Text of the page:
This newsletter was sent to everyone on Jim’s email list (2,689) on Friday, August 23, 2019.
Summer is the traditional time for travel and vacations, and many of the people we know have taken flight, either literally or figuratively. But traveling seems to be more difficult than it has been in a long time. Airline schedules, in reality, offer only suggestions about when planes might take off and land, and no one that I know of looks forward to being enclosed in a tightly-seated airplane.
Road travel — particularly interstate highways — presents a variety of delays and hazards. Near where I live, no route to anywhere allows you to bypass construction sites, mistimed traffic lights, or drivers whose piloting skills are sorely subpar.
Still, the desire to pick up and go remains hard to suppress. If you are on the road, in the air, out at sea, or in a train, enjoy yourself as best you can. Breathe deeply, and take it all in. If you have a travel experience that you want to share, let me know. Meanwhile, have a great weekend.
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Ken Burns: ‘We’re a strange and complicated people’
Americans are, according to filmmaker Ken Burns, a “strange and complicated people.”
That, in its essence, is the idea behind all of the documentaries that he has made in the last two generations. They have included the Civil War, the Brooklyn Bridge, baseball, jazz, Vietnam, and national parks.
In each of his series, the blend of camera work — with still photographs mixed with video, mixed with interviews, mixed with music — is meticulous. But the research is relentless. Some may argue with Burns’ choices, but few have ever disputed his information.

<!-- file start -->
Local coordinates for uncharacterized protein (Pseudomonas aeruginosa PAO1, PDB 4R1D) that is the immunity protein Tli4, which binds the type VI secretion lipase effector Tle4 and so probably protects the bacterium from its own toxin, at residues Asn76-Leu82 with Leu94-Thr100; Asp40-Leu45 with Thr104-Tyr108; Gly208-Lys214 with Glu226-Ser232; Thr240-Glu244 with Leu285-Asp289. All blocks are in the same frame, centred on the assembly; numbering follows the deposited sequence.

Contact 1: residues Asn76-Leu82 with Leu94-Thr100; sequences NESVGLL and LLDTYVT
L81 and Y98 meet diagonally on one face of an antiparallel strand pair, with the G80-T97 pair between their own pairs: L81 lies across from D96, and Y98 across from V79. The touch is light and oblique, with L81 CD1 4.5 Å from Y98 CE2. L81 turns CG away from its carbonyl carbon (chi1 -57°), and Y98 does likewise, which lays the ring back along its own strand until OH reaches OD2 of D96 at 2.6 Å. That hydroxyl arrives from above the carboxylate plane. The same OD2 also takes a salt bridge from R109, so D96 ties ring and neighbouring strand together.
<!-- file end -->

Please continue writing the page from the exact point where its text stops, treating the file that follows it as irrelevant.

Such as the case with his series on Vietnam, a subject of heartfelt importance to many living Americans,
“In anticipation of what we thought would be our most controversial film, The Vietnam War, we assembled what we called our war room of Republicans and Democrats on different sides of the debate, who were skilled in putting out fires. We did not need to use them because we were so fiercely loyal to facts. If you do that, people trust you. We tried to show that there can be more than one truth in war.” Source: Ken Burns on America: ‘We’re a strange and complicated people’ | Television & radio | The Guardian
Burns got his start in documentaries when he turned 17 and a senior in high school in Ann Arbor, Michigan. He got an 8 mm movie camera for his birthday and was immediately hooked. He had made his first documentary before graduating, and he turned down a scholarship to the University of Michigan to attend the small Hampshire College in Amherst, Massachusetts.
After college, he teamed up with a couple of friends in 1975 and started a production company called Florentine Films and in 1977 began a production about the making of the Brooklyn Bridge based on David McCullough’s book The Bridge. It was on this film that he developed his signature style, and it earned him an Academy Award nomination for Best Documentary in 1981.
His major, nationally broadcast breakthrough, The Civil War, was aired by the Public Broadcasting System in 1990. Most of Burns’ best works are deep dives into history, a subject that has fascinated him since childhood.
Burns generally sticks with the facts, but he doesn’t shy from taking a partisan stance.
According to the Guardian profile cited above:
In an address to the graduating class at Stanford University in California in 2016, shortly before Trump became the Republican nominee, Burns warned that the reality-TV star had “a total lack of historical awareness, a political paranoia that, predictably, points fingers, always making the other wrong … The sense of commonwealth, of shared sacrifice, of trust, so much a part of American life, is eroding fast, spurred along and amplified by an amoral internet that permits a lie to circle the globe three times before the truth can get started.”